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|Vivacious and fun-loving don't really suit Marianne
Written by Barbara
(9/6/2009 10:28 p.m.)
in consequence of the missive, Elinor and Marianne: not so very different, penned by Elizabeth K
The passage Kathleen quoted does not use those words, and they aren't really appropriate for Marianne. Vivacious implies being outgoing, and Marianne is really not. She does not go out of her way to speak to people if she either dislikes or does not care about them. Also, although she is very enthusiastic about her own interests, I don't think that is the same as 'fun-loving'. In fact, I often think that hanging around with Marianne would be the opposite of fun, because she is so serious about everything that is important to her. An example would be Edward reading the poetry. To me, a fun-loving person would get a good laugh out of someone trying to read poetry but who was not that good at it (for a modern-day equivalent, think karoke performance), rather than wringing their hands in despair at it.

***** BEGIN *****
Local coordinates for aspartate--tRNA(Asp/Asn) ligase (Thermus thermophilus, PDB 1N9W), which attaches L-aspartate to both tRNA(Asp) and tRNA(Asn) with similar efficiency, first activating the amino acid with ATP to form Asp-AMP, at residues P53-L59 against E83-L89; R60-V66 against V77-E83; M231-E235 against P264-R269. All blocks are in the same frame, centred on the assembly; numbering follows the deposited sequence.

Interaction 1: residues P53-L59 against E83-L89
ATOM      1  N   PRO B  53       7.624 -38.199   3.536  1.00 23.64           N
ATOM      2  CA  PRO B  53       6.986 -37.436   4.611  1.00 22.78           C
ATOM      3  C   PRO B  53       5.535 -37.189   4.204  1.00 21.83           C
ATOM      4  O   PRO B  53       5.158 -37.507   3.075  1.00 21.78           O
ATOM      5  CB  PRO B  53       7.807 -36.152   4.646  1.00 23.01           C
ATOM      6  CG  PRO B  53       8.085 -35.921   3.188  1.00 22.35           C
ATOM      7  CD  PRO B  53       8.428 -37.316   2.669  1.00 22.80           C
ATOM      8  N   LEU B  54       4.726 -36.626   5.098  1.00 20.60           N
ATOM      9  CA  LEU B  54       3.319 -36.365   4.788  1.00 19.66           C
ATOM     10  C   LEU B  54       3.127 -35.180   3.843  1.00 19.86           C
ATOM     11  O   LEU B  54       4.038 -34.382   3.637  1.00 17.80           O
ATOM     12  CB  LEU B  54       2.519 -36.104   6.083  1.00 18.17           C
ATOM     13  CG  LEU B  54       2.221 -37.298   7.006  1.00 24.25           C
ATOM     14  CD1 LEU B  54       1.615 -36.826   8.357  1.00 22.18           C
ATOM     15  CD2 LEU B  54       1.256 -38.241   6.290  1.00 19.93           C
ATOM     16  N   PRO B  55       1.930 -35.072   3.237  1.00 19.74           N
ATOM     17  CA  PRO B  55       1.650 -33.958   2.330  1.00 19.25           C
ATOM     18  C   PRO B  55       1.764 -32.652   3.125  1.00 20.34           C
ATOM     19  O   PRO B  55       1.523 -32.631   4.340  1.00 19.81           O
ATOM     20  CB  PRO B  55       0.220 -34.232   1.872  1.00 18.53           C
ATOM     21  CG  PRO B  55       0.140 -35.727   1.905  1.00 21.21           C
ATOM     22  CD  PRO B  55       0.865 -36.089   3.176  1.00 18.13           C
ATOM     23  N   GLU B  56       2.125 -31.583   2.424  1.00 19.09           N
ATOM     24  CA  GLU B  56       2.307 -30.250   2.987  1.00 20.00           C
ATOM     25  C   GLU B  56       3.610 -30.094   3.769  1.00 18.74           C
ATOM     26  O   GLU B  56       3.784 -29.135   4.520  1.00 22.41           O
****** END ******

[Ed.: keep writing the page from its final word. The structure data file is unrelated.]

The problem with Marianne's feelings always being on display is that while she prides herself on having stronger and deeper feelings than other people, her display of feelings often hurts, offends or makes other people uncomfortable. Someone with true delicacy of feelings would consider the effect her words were going to have on others before blurting out everything that crosses her mind.
As for the comparisons to other novels, a brief comparison to illustrate a point is fine, but a drawn out or elaborated comparison should go to the Austenuations board.
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